Question: We are anxious to get started on planting our garden but our soils are still very wet and cold. Is there anything we can do to help warm them up and dry them out?
Answer: Unfortunately, wet clay soils are notorious for staying cold late into the Spring in our coastal area. A simple way to expedite warming the soil is to simply cover the bare ground with clear polyethylene plastic film. Researchers at the Penn State Center for Plasticulture found that daytime soil temperatures under clear plastic mulch are generally 8 to 14 degrees F. higher at a 2 inch depth and 6 to 9 degrees F. higher at a 4 inch depth compared to those of bare soil. It is important when using plastic mulch that there be good contact between the soil and the plastic. If an air space is created between the plastic mulch and the soil by a rough soil surface, soil warming can be less effective than would be expected.
Black plastic mulches are not as effective in warming the soil. Much of the solar energy absorbed by black plastic mulch is lost to the atmosphere through radiation and forced convection. Soil temperatures under black plastic mulch during the daytime are generally 5 degrees F. higher at a 2 inch depth and 3 degrees higher at a 4 inch depth compared to those of bare soil.
Another family of mulches includes the wave-length selective or photoselective mulches, which selectively transmit radiation in some regions of the electromagnetic spectrum but not in the photosynthetic region. These mulches warm up the soil like clear mulch, but without the accompanying weed problems.
Building raised beds 10 to 12 inches above the normal soil level have many advantages for short season vegetable production. Soil in raised beds dries out and warms faster in the spring, and drainage is better throughout the season, allowing for earlier planting and better plant growth. Soils in raised beds with a southern exposure will warm more than level soil. Add new soil, or amend native soil during the formation of the beds. Make beds 3 to 4 feet wide so you can work from the pathways on either side, eliminating compaction from foot traffic.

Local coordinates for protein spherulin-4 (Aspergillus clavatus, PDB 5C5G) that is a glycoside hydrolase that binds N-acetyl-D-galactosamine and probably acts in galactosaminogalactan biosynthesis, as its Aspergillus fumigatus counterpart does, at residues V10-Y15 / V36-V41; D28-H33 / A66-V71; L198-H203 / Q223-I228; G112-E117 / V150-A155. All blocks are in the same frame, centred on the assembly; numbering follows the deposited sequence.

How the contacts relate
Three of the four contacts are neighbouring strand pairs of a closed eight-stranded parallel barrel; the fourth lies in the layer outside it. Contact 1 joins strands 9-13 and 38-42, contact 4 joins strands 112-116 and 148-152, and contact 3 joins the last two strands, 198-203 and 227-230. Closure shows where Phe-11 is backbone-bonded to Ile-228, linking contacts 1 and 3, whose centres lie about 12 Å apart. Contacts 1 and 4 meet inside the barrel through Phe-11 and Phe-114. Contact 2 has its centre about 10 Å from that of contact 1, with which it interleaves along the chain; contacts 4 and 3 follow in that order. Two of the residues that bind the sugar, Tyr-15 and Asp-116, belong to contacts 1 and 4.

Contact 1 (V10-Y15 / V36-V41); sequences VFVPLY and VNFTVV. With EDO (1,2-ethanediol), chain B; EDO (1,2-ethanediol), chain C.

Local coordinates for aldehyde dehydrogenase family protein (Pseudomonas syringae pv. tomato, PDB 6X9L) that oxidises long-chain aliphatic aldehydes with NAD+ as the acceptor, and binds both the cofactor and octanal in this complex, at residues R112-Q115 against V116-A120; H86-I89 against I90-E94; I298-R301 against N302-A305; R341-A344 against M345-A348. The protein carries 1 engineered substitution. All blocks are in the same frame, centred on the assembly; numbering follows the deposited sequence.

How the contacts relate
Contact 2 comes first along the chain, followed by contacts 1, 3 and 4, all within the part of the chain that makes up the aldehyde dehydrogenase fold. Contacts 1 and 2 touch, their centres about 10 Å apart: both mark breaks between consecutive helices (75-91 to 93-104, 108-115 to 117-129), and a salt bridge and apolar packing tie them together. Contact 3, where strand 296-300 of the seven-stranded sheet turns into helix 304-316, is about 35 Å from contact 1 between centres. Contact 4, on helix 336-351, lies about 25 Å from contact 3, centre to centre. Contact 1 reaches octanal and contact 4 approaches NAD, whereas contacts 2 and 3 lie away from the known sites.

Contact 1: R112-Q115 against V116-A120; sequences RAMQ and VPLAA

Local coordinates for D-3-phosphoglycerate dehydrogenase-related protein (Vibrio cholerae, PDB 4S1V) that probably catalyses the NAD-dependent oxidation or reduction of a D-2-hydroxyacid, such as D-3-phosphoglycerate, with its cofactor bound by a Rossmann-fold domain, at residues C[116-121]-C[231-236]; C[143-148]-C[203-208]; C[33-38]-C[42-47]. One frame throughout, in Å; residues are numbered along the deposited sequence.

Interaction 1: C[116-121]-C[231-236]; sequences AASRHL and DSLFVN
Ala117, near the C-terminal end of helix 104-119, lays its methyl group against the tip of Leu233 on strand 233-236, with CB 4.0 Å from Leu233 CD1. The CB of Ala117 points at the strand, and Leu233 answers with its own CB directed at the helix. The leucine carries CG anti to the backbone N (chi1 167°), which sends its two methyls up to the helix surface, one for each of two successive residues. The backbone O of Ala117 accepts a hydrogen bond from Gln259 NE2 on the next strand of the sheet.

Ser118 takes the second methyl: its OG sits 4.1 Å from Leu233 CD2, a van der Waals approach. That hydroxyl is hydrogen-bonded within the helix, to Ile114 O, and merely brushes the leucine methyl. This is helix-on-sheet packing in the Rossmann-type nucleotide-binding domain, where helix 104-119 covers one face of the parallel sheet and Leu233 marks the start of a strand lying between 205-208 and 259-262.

Question: Are there any vegetables we can safely plant now?
Answer: Cool season vegetable seeds can germinate in soil that is 40 degrees F. or cooler. They are also able to grow and mature when exposed to cooler day and night temperatures. Most can resist some frost and light freezes. Vegetables that will germinate at 40 degrees F. include Fava beans, beets, broccoli, Brussels sprouts, Chinese cabbage, cabbage, carrots cauliflower, kale collards, kohlrabi, leeks, parsley, peas, radish, and rutabaga. Lettuce, onion, parsnip and spinach will germinate at 35 degrees F.
Choose early cultivars with the shortest days from planting to maturity. Even a few days can mean the difference between a harvestable crop or no crop at all.
Question: These past few weeks of sunshine and no rain have me dying to get out and begin working the soil for our vegetable garden. How can you tell when the soil is dry enough to work?
Answer: Here's an easy test to tell if the soil is dry enough to spade or rototill. Take a handful of soil and squeeze it into a ball in your fist. Then open up your hand and tap the soil ball. If it stays like a mudball and won't break apart it's not ready to work. Wait until later and try this test again. When the soil is ready to till the soil ball will fall apart in your hand when you tap it.
When the soil is dry enough to till begin with a general clean-up of the garden plot. Pull and remove plants that you suspect may be harboring insects or plant diseases. Also remove large weeds or plants you don't want in the garden. If organic matter or compost is available, spread it on the top of the soil. Then when you spade or rototill mix it in. You can add sawdust, peatmoss, wood ashes or aged cow manure that has been composted for one year.